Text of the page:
9 Judging Forms For Humour speech contest

10 Judges Code of Ethics 1. I will demonstrate the utmost objectivity. I will consciously avoid bias of any kind in selecting first, second and third place contestants. I will not consider any contestant’s club, area, division or district affiliation. Nor will I consider any contestant’s age, sex, race, creed, national origin, profession or political beliefs. 2. I will not time the speeches and will not consider the possibility of under-time or overtime when judging a contestant’s speech. Paraphrase each section or read out-loud.

11 Judges Code of Ethics Continued…
3. I will support by word and deed the contest rules and judging standards, refrain from public criticism of the contest and only reveal my participation as a judge, scores and ranking in accordance with speech contest rules. 4. I am not a member of the same club as any contestant when judging at the division, district, semi-finals and international levels. 5. I have no conflict of interest with any of the contestants that would cause me to be biased. Paraphrase or read out loud.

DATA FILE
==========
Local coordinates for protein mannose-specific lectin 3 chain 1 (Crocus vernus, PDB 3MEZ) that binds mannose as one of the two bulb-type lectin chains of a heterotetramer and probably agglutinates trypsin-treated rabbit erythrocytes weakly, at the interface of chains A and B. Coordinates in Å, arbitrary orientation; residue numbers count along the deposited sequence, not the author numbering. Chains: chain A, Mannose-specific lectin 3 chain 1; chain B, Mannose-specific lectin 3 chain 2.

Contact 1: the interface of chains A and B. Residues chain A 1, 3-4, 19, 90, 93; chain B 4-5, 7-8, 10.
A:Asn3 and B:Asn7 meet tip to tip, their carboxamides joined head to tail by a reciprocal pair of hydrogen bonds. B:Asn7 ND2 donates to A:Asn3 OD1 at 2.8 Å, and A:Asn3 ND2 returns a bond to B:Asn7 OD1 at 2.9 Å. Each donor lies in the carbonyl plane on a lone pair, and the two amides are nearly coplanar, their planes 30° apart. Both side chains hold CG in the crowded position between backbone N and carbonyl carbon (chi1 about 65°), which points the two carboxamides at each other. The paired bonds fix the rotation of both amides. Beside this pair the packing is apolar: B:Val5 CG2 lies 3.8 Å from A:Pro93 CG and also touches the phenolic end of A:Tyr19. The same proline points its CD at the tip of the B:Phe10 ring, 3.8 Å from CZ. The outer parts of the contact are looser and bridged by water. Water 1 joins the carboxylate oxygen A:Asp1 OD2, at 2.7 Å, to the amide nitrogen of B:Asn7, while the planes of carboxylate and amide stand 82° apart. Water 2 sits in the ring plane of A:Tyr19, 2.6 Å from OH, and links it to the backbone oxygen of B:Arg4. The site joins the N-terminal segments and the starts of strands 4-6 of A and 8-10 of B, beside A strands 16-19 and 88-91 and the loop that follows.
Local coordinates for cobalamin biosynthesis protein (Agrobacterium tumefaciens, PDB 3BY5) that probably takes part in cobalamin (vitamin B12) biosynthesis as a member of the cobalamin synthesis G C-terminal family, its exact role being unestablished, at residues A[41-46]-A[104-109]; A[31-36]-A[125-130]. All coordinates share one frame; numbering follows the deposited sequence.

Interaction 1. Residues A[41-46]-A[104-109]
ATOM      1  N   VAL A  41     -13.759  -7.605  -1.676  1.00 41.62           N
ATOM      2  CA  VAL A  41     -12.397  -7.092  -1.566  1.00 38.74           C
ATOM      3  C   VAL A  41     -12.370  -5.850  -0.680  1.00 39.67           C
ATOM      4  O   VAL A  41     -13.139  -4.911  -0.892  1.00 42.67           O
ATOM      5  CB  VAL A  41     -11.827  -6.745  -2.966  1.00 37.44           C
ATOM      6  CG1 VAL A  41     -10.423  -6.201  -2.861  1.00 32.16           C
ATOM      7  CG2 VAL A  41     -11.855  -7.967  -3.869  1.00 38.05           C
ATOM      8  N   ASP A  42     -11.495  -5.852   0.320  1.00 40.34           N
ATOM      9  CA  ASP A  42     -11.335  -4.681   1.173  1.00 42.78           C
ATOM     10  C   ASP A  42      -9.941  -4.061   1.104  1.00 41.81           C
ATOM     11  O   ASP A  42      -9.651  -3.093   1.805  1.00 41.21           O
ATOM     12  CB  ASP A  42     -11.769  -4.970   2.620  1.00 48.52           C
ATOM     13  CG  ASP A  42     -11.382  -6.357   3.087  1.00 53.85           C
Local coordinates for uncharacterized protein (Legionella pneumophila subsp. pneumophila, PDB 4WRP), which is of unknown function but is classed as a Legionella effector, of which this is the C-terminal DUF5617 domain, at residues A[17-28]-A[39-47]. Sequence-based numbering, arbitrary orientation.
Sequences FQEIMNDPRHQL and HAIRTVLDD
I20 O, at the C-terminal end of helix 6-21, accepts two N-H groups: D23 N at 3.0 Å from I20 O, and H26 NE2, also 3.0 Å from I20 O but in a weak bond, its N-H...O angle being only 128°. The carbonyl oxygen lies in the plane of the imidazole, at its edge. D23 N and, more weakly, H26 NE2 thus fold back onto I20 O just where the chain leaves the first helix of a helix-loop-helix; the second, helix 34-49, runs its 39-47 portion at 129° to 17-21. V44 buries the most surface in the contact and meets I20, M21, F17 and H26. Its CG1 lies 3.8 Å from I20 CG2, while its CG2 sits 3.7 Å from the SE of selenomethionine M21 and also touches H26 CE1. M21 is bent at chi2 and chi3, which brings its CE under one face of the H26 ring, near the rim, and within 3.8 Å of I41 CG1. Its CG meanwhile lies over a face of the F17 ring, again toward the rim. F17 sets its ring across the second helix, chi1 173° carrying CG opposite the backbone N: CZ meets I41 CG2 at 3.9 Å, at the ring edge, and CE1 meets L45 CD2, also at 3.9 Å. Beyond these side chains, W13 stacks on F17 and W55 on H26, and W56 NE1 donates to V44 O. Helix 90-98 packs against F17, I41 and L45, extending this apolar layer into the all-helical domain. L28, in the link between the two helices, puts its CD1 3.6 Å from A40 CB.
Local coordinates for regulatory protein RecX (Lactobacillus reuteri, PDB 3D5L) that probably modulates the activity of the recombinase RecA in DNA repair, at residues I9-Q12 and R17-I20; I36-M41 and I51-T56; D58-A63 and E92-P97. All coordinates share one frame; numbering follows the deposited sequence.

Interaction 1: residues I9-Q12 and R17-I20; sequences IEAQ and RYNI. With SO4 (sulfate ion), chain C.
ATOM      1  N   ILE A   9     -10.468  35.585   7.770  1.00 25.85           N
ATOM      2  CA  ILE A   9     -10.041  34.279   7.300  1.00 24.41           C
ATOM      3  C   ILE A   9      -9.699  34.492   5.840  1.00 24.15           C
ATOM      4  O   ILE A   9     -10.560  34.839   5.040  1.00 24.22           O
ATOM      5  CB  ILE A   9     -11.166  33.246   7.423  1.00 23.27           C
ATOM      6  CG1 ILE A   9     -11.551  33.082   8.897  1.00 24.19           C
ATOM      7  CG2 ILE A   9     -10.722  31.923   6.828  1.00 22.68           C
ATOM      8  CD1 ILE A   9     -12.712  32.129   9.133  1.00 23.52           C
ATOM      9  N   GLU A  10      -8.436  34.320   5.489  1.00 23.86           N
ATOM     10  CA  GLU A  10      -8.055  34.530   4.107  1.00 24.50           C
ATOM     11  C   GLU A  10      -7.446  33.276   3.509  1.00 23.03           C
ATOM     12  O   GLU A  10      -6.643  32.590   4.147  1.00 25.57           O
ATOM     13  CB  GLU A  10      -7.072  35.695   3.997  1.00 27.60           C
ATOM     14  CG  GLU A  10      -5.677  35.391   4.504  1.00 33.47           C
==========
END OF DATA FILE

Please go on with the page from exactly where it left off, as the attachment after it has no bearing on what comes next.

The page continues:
12 Role of Chief Judge The Chief Judge oversees the judging of the contest.

13 Chief Judge Duties Understand Speech Contest Rulebook
Appoint assistances and brief duties – timers, counters, judges Provide one judge with tie-breaking ballot Check contestants eligibility Oversee ballot counting Confirm announcement of winners Destroy the ballots The Chief Judge may be asked to read the contest rules – understand them ahead of time and summarize briefly. Other duties can be described separately.

14 Simulations Time to flex those judging muscles!
We will practice judging a mini-contest for Table Topics and a Humourous Speech contest.

15 QUESTIONS Website Links
QUESTIONS Explain website links. Ask for addresses from all present to the Slide Deck to each participant.